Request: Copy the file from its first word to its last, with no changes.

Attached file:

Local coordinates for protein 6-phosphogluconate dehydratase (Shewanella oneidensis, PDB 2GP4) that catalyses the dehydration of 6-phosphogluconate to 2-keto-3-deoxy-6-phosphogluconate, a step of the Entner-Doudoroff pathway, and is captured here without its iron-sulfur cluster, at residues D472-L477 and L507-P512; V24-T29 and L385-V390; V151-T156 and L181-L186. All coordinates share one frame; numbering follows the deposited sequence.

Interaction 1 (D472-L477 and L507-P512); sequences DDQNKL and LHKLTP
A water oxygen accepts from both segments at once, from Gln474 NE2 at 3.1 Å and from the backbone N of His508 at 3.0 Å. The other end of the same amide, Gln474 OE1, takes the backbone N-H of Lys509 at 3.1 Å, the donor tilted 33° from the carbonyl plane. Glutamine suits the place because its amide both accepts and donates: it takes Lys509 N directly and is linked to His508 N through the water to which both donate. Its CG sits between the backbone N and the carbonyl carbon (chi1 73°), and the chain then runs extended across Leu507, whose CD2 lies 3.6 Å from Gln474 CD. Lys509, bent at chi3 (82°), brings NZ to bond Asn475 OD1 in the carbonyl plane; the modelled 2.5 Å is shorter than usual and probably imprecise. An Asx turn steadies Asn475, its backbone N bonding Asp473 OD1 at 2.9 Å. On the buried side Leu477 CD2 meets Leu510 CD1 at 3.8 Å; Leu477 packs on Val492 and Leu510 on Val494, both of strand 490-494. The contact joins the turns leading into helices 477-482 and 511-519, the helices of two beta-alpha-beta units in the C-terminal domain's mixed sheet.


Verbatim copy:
Local coordinates for protein 6-phosphogluconate dehydratase (Shewanella oneidensis, PDB 2GP4) that catalyses the dehydration of 6-phosphogluconate to 2-keto-3-deoxy-6-phosphogluconate, a step of the Entner-Doudoroff pathway, and is captured here without its iron-sulfur cluster, at residues D472-L477 and L507-P512; V24-T29 and L385-V390; V151-T156 and L181-L186. All coordinates share one frame; numbering follows the deposited sequence.

Interaction 1 (D472-L477 and L507-P512); sequences DDQNKL and LHKLTP
A water oxygen accepts from both segments at once, from Gln474 NE2 at 3.1 Å and from the backbone N of His508 at 3.0 Å. The other end of the same amide, Gln474 OE1, takes the backbone N-H of Lys509 at 3.1 Å, the donor tilted 33° from the carbonyl plane. Glutamine suits the place because its amide both accepts and donates: it takes Lys509 N directly and is linked to His508 N through the water to which both donate. Its CG sits between the backbone N and the carbonyl carbon (chi1 73°), and the chain then runs extended across Leu507, whose CD2 lies 3.6 Å from Gln474 CD. Lys509, bent at chi3 (82°), brings NZ to bond Asn475 OD1 in the carbonyl plane; the modelled 2.5 Å is shorter than usual and probably imprecise. An Asx turn steadies Asn475, its backbone N bonding Asp473 OD1 at 2.9 Å. On the buried side Leu477 CD2 meets Leu510 CD1 at 3.8 Å; Leu477 packs on Val492 and Leu510 on Val494, both of strand 490-494. The contact joins the turns leading into helices 477-482 and 511-519, the helices of two beta-alpha-beta units in the C-terminal domain's mixed sheet.